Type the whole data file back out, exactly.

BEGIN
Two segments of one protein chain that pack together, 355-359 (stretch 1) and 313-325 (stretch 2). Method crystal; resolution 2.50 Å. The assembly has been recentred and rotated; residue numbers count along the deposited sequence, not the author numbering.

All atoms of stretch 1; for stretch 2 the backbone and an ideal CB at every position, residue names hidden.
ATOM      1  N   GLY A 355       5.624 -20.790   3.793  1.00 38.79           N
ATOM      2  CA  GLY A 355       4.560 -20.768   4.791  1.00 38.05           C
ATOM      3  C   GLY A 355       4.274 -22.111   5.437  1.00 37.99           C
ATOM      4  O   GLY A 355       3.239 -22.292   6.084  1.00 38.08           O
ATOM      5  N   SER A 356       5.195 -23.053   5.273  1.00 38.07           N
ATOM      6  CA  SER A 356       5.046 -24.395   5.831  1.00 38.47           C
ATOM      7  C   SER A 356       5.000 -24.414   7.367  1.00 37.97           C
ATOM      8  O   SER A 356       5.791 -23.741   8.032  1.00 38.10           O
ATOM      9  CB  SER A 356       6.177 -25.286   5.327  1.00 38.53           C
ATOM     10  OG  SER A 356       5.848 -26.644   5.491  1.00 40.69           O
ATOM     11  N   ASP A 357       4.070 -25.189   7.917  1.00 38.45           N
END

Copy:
Two segments of one protein chain that pack together, 355-359 (stretch 1) and 313-325 (stretch 2). Method crystal; resolution 2.50 Å. The assembly has been recentred and rotated; residue numbers count along the deposited sequence, not the author numbering.

All atoms of stretch 1; for stretch 2 the backbone and an ideal CB at every position, residue names hidden.
ATOM      1  N   GLY A 355       5.624 -20.790   3.793  1.00 38.79           N
ATOM      2  CA  GLY A 355       4.560 -20.768   4.791  1.00 38.05           C
ATOM      3  C   GLY A 355       4.274 -22.111   5.437  1.00 37.99           C
ATOM      4  O   GLY A 355       3.239 -22.292   6.084  1.00 38.08           O
ATOM      5  N   SER A 356       5.195 -23.053   5.273  1.00 38.07           N
ATOM      6  CA  SER A 356       5.046 -24.395   5.831  1.00 38.47           C
ATOM      7  C   SER A 356       5.000 -24.414   7.367  1.00 37.97           C
ATOM      8  O   SER A 356       5.791 -23.741   8.032  1.00 38.10           O
ATOM      9  CB  SER A 356       6.177 -25.286   5.327  1.00 38.53           C
ATOM     10  OG  SER A 356       5.848 -26.644   5.491  1.00 40.69           O
ATOM     11  N   ASP A 357       4.070 -25.189   7.917  1.00 38.45           N